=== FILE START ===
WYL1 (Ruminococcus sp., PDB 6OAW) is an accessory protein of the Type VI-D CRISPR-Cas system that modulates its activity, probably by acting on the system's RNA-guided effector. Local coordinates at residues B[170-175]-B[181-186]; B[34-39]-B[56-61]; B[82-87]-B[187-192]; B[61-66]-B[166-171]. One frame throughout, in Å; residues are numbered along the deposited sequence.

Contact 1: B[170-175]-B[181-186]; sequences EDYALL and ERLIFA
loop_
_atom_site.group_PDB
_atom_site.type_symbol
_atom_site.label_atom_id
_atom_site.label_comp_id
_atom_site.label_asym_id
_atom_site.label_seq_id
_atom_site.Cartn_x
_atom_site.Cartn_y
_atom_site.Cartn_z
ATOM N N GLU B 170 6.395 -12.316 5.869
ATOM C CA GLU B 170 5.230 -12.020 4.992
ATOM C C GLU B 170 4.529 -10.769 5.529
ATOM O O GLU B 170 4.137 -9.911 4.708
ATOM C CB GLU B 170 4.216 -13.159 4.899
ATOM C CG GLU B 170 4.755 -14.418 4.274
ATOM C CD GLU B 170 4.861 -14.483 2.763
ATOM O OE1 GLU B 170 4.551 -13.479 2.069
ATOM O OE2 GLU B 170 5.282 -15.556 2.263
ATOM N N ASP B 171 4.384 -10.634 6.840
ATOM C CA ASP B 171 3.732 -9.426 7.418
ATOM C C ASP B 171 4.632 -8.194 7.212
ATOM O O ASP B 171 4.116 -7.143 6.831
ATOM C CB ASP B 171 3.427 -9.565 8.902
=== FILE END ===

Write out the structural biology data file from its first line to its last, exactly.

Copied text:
WYL1 (Ruminococcus sp., PDB 6OAW) is an accessory protein of the Type VI-D CRISPR-Cas system that modulates its activity, probably by acting on the system's RNA-guided effector. Local coordinates at residues B[170-175]-B[181-186]; B[34-39]-B[56-61]; B[82-87]-B[187-192]; B[61-66]-B[166-171]. One frame throughout, in Å; residues are numbered along the deposited sequence.

Contact 1: B[170-175]-B[181-186]; sequences EDYALL and ERLIFA
loop_
_atom_site.group_PDB
_atom_site.type_symbol
_atom_site.label_atom_id
_atom_site.label_comp_id
_atom_site.label_asym_id
_atom_site.label_seq_id
_atom_site.Cartn_x
_atom_site.Cartn_y
_atom_site.Cartn_z
ATOM N N GLU B 170 6.395 -12.316 5.869
ATOM C CA GLU B 170 5.230 -12.020 4.992
ATOM C C GLU B 170 4.529 -10.769 5.529
ATOM O O GLU B 170 4.137 -9.911 4.708
ATOM C CB GLU B 170 4.216 -13.159 4.899
ATOM C CG GLU B 170 4.755 -14.418 4.274
ATOM C CD GLU B 170 4.861 -14.483 2.763
ATOM O OE1 GLU B 170 4.551 -13.479 2.069
ATOM O OE2 GLU B 170 5.282 -15.556 2.263
ATOM N N ASP B 171 4.384 -10.634 6.840
ATOM C CA ASP B 171 3.732 -9.426 7.418
ATOM C C ASP B 171 4.632 -8.194 7.212
ATOM O O ASP B 171 4.116 -7.143 6.831
ATOM C CB ASP B 171 3.427 -9.565 8.902